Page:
Deliver Your Message Now make your arguments, share those personal stories and deliver metaphors which create images in the minds of your audience. If you forget what you wanted to say, don’t worry. Nobody knows what you meant to say. In 1963 Martin Luther King gave a speech in Washington. In the middle of it he stopped reading from script and started to improvise. He delivered one of the greatest speech of the twentieth-century - “I have a dream”.

Close After you are done, summarise your arguments or repeat the core message. But you can also leave them with a quote, share your dream of a new future, or close your speech like we close our videos, with a specific call for action. Here it comes!

Write a speech about an important issue, such as education. Open with sympathy, build curiosity, and then bring in your convincing argument . In the end, close it cleverly. Limit your speech to 200 words and post it in the comments below. If you want to learn public speaking, you should also practice your speech. For example, the next 5 days, 15 minutes each. Ideally, record yourself on your phone, so you can track your progress and learn from your mistakes. Upload the last try of each day onto Youtube and share the link in the comments. Then we can see how you progressed and applaud you for trying, failing and doing.

Deliberate Practice
Posted on 2017/07/04 14:07

Deliberate practice is a mindful and highly structured form of learning by doing. It’s a process of continued experimentation to first achieve mastery and eventually full automaticity of a specific skill . A 2014 study published in Psychological Science argues that it can increase our performance by 26% in games, 21% in music and 18% in sports. Here are some tips on how to do it well.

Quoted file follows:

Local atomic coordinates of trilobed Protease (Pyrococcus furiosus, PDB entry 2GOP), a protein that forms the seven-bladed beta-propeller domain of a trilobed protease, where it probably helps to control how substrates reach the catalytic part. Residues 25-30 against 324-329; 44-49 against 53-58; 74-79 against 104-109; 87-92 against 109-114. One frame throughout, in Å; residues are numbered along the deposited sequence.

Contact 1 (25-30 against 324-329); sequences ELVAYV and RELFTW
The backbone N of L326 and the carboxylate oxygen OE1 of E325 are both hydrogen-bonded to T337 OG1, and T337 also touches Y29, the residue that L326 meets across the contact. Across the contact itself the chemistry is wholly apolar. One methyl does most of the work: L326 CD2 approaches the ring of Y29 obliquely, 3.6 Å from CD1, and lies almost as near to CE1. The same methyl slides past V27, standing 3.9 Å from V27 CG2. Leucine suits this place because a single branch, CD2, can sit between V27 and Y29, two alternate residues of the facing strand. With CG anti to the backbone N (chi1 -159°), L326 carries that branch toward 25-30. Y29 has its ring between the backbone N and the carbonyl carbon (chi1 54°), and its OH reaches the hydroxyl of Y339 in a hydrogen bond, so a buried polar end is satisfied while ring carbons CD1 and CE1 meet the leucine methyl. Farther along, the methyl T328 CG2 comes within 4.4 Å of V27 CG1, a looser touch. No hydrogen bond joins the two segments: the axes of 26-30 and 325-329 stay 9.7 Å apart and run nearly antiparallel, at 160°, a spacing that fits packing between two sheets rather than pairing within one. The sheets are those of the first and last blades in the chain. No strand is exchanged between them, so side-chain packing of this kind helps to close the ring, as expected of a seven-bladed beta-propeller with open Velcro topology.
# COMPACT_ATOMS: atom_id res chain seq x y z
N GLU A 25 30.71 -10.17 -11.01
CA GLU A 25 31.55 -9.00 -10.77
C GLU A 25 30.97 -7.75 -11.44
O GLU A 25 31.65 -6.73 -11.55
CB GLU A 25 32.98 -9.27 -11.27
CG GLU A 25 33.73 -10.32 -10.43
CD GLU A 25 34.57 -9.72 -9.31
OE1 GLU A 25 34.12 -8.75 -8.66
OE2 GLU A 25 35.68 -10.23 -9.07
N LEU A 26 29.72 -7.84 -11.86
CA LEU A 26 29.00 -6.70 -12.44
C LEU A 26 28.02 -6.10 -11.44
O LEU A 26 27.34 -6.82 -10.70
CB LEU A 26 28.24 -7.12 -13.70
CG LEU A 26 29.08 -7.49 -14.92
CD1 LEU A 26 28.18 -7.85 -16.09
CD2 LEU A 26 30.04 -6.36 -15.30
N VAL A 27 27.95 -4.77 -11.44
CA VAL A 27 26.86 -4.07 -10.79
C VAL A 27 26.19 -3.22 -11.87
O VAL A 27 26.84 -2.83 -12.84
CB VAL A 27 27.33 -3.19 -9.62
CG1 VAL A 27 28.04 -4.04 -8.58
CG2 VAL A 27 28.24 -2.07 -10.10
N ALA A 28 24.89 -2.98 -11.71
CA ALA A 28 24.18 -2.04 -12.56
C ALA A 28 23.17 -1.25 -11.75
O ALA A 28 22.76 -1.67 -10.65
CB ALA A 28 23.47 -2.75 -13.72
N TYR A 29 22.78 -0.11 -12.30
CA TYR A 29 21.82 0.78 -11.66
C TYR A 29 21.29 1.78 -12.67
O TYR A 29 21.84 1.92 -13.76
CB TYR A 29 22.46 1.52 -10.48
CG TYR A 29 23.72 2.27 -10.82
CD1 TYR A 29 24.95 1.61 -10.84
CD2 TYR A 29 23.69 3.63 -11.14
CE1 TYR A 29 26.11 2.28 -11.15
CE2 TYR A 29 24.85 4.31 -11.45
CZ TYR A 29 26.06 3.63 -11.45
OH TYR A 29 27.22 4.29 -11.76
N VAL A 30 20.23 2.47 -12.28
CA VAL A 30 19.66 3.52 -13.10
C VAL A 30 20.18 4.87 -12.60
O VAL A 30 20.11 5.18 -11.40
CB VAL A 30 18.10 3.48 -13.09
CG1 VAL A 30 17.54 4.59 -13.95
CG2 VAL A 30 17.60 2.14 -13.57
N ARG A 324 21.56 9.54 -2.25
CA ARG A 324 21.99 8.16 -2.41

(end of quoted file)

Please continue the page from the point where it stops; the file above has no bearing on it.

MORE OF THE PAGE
Define Success and Drill Deliberately Define all the elements you need to practice to become successful. Then drill each element deliberately, one after the other. In Tennis, that could be first your serves and then later your leg work. If you want to become a professional barista, first perfect your moves to make the espresso, then your skills to serve the ideal coffee.

Plan, Reflect and Take Notes Plan out your practice routine, for example in a notebook. After each session, reflect and write down what you've discovered: what worked? What didn’t? The idea is to get a clear sense of how a particular session improves your skills and then to experiment to find new and ever better way to achieve your goals.

Go Slow To build a good foundation of muscle memory, practice slow and correctly. If we move too fast, we risk learning and internalizing the wrong skills, which can bring terrible consequences. To achieve mastery, our brain needs time to develop. So start slow and then gradually increase the speed until you give all you've got .

Limit Your Sessions to Focus Deliberate practice is hard metal work. Limit the sessions to a reasonable duration that allows you to stay focused. This may be 15 minutes if you are younger and 60 minutes if you are older. A Cristiano Ronaldo trains around 3-4 hours of football a day. Young Shaolin Monks practice 2 hours in the morning and two hours in the afternoon, To keep their attention high, they switch the style of practice every 10 minutes.

Maximize Practice Time Legendary basketball coach John Wooden used to let each of his players practice putting on socks and shoes so that they learn to do it really fast. By doing this, he maximized the time to practice throwing the ball and discussing game strategy with his team.

Track Small Intervals of Improvement If you practice running 800 meters, count the milliseconds not the minutes. If you are working out or practice controlling your diet, measure milligrams and millimeters. The smaller the data points you measure, the faster you see progress and the more you feel motivated to continue.

Emulate Practice, Not Performance The top performance we see on screens or on stage is the results of endless hard work behind the curtain. If you want to become as good as Pavarotti in the Opera or as skillful as Messi with the ball, don’t watch them perform, study how they practice.